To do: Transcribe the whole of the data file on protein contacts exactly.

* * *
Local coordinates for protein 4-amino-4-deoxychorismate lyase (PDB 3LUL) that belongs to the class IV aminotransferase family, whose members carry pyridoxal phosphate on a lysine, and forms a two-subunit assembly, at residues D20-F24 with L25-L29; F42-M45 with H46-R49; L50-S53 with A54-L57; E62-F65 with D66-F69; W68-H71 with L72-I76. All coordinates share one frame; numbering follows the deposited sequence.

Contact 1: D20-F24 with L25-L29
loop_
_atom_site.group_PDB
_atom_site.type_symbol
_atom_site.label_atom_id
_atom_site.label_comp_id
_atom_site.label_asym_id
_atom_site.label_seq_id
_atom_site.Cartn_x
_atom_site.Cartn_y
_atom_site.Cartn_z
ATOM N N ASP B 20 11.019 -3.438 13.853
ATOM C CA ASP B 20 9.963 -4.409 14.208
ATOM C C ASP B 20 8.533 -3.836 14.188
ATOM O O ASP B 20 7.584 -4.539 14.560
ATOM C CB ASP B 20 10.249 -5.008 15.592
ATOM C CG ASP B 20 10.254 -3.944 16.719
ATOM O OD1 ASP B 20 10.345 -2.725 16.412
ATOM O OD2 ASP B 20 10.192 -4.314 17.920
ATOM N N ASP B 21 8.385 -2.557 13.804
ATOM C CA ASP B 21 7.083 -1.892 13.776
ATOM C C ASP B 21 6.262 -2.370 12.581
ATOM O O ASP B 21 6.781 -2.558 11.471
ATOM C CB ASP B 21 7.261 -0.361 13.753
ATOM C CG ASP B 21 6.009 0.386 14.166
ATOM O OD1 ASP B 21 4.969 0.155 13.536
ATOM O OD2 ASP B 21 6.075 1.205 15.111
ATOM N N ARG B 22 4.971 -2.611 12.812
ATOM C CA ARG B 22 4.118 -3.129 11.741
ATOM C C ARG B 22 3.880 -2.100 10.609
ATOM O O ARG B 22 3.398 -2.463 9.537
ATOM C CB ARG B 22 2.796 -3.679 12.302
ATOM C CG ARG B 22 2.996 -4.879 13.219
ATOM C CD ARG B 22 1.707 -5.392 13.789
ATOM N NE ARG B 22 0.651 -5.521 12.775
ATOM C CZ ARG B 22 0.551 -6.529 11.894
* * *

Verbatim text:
Local coordinates for protein 4-amino-4-deoxychorismate lyase (PDB 3LUL) that belongs to the class IV aminotransferase family, whose members carry pyridoxal phosphate on a lysine, and forms a two-subunit assembly, at residues D20-F24 with L25-L29; F42-M45 with H46-R49; L50-S53 with A54-L57; E62-F65 with D66-F69; W68-H71 with L72-I76. All coordinates share one frame; numbering follows the deposited sequence.

Contact 1: D20-F24 with L25-L29
loop_
_atom_site.group_PDB
_atom_site.type_symbol
_atom_site.label_atom_id
_atom_site.label_comp_id
_atom_site.label_asym_id
_atom_site.label_seq_id
_atom_site.Cartn_x
_atom_site.Cartn_y
_atom_site.Cartn_z
ATOM N N ASP B 20 11.019 -3.438 13.853
ATOM C CA ASP B 20 9.963 -4.409 14.208
ATOM C C ASP B 20 8.533 -3.836 14.188
ATOM O O ASP B 20 7.584 -4.539 14.560
ATOM C CB ASP B 20 10.249 -5.008 15.592
ATOM C CG ASP B 20 10.254 -3.944 16.719
ATOM O OD1 ASP B 20 10.345 -2.725 16.412
ATOM O OD2 ASP B 20 10.192 -4.314 17.920
ATOM N N ASP B 21 8.385 -2.557 13.804
ATOM C CA ASP B 21 7.083 -1.892 13.776
ATOM C C ASP B 21 6.262 -2.370 12.581
ATOM O O ASP B 21 6.781 -2.558 11.471
ATOM C CB ASP B 21 7.261 -0.361 13.753
ATOM C CG ASP B 21 6.009 0.386 14.166
ATOM O OD1 ASP B 21 4.969 0.155 13.536
ATOM O OD2 ASP B 21 6.075 1.205 15.111
ATOM N N ARG B 22 4.971 -2.611 12.812
ATOM C CA ARG B 22 4.118 -3.129 11.741
ATOM C C ARG B 22 3.880 -2.100 10.609
ATOM O O ARG B 22 3.398 -2.463 9.537
ATOM C CB ARG B 22 2.796 -3.679 12.302
ATOM C CG ARG B 22 2.996 -4.879 13.219
ATOM C CD ARG B 22 1.707 -5.392 13.789
ATOM N NE ARG B 22 0.651 -5.521 12.775
ATOM C CZ ARG B 22 0.551 -6.529 11.894